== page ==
Despite its unfortunate title, the debut feature by Nickolas Perry isn’t about stockcar racing, though driving in that sort of competition is the dream of one of its main characters; instead “Speedway Junky” is a sort of pint-sized “Midnight Cowboy,” set in Las Vegas instead of New York and melding a dose of “The Graduate” into the mix for good measure. Though the picture’s first two acts are extremely old-fashioned–recasting lots of forties cliches into a contemporary gay narrative–the performances are good enough, and the direction sufficiently low-key, to make it modestly intriguing. In the last third, unfortunately, Perry’s script goes completely off track, falling apart in a welter of absurd twists, sentimental drivel and phony uplift. By the close the movie has crashed and burned.
Jesse Bradford, whose career has sputtered badly since his fine turn in Steven Soderbergh’s “King of the Hill” (1993), plays Johnny, a naive army brat who’s run away from home and is making his way to North Carolina from California in hopes of becoming a race car driver. He lands broke and despondent in Las Vegas, where he’s befriended by an angelic male hustler his own age, Eric (Jordan Brower). The doe-eyed interest that Eric shows in Johnny from the moment he spies him sitting disconsolately on a curb is enough to tell us that he’s smitten, but Johnny’s so dense he has no idea of it. Instead he’s nonchalantly drawn into Eric’s circle of friends, which includes a car thief-boozer (Justin Urich), a raver (Brian Stark), a surly Hispanic drug-dealer (Erik Alexander Gavica), a smoothly knowledgeable male prostitute (Jonathan Taylor Thomas), and Veronica (Daryl Hannah), a badly-used older woman who was one of Eric’s mother’s best friends in the past and now acts as a sort of surrogate parent to him. Even though Johnny rejects Eric’s timid advances, the two grow ever closer, and Eric even aims to help his new friend gain the expertise needed to make a few bucks hustling older women, persuading Veronica to introduce him to the joys of sex (shades of Mrs. Robinson). Johnny, in turn, becomes more and more anxious about Eric’s well-being.
Thus far the scenario, despite sporadic hokiness, remains reasonably interesting because it doesn’t push too hard: Perry helps by keeping the piece a bit rough around the edges and not overplaying Eric’s unrequited infatuation (except for inserts of the boy’s distraught reaction at the prospect of Johnny and Veronica getting it on). The sexual elements, moreover, are handled very discreetly–especially the ones with homosexual overtones: it’s typical that the only scene that’s at all explicit is the interlude between Johnny and Veronica, with everything else either played for laughs or kept offscreen. One can easily envision how a sensitive, understated conclusion could have ended things on a satisfying note. Unhappily, Perry chooses an entirely different path. He drags in a chain of over-the-top melodramatics involving a stolen stash of drugs and cash, a character threatened by his creditors, a gunfight, a death scene that’s as mawkish as anything in “Camille,” and a bit of mush involving a dead pal’s lucky coin. As if all that weren’t enough, he adds a brain-freezing epilogue showing that dreams can come true–even though one must needs carry old losses in his heart (sob!). By the time the credits roll, the picture has traded the chance for a moving close for a ludicrous finale that invites snorts of derisive laughter. The weepy histrionics might have come out of one of Fanny Hurst’s old potboilers (or the glossy flicks made from them) if they didn’t involve two boys.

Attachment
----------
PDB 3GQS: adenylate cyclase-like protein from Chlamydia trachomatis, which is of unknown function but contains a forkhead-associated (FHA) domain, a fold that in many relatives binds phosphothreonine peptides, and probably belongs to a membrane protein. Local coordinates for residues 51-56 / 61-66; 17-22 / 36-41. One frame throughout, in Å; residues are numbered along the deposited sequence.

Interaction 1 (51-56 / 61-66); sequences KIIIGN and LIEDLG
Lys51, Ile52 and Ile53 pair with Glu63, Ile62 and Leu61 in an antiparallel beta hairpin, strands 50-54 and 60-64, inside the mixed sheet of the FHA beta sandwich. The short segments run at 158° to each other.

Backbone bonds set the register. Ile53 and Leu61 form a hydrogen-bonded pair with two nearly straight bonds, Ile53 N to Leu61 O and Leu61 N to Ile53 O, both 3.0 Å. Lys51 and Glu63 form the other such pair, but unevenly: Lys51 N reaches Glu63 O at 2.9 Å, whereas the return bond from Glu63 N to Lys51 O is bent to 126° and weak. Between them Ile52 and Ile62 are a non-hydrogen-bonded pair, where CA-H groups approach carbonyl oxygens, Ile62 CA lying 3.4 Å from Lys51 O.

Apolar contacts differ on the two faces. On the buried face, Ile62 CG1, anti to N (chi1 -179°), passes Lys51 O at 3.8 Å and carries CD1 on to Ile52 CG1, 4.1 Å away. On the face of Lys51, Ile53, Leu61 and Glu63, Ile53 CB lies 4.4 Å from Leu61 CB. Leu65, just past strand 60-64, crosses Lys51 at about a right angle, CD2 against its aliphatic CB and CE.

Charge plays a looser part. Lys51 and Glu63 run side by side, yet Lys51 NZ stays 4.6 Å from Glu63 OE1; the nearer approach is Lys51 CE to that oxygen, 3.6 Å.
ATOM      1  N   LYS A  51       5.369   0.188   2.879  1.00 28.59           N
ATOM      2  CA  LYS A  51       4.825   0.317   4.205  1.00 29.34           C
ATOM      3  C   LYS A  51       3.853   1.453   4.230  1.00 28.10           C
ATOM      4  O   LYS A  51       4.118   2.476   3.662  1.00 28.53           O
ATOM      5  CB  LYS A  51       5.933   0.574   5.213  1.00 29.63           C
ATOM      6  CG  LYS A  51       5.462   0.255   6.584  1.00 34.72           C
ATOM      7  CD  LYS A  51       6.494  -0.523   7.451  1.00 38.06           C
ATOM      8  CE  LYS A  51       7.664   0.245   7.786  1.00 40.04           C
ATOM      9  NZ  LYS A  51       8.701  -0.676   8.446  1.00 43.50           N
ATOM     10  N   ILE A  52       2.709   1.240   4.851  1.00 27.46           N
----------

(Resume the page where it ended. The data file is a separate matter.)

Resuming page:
That’s too bad, because en route to the soggy denouement “Speedway Junky” has had its good points. Perry achieves some moments of dark humor (one featuring Patsy Kensit and another with Tiffani-Amber Thiessen, for example), and manages to inject some sweetness into the relationship between Johnny and Eric. Bradford, though his character’s lack of perception is eventually dumbfounding, is periodically affecting, as is Brower, even if he’s forced to gaze at his friend longingly much too often. Hannah, apart from an poor last scene, gives a performance of surprising depth and conviction. (Jonathan Taylor Thomas, by contrast, is so coarsely smarmy that he might as well have the word “Villain” emblazoned on his silk shirt.)
As far as films with gay themes go, “Speedway Junky” is, for two-thirds of its running time, more unpredictable and restrained than most–though not as credible or realistic as one might hope. (At least it’s not the typical “coming-out” story, which is the usual route.) The final third, though, is so misguided that it pretty much cancels out the virtues of the earlier footage. By the end, “junk” has definitely become the operative word.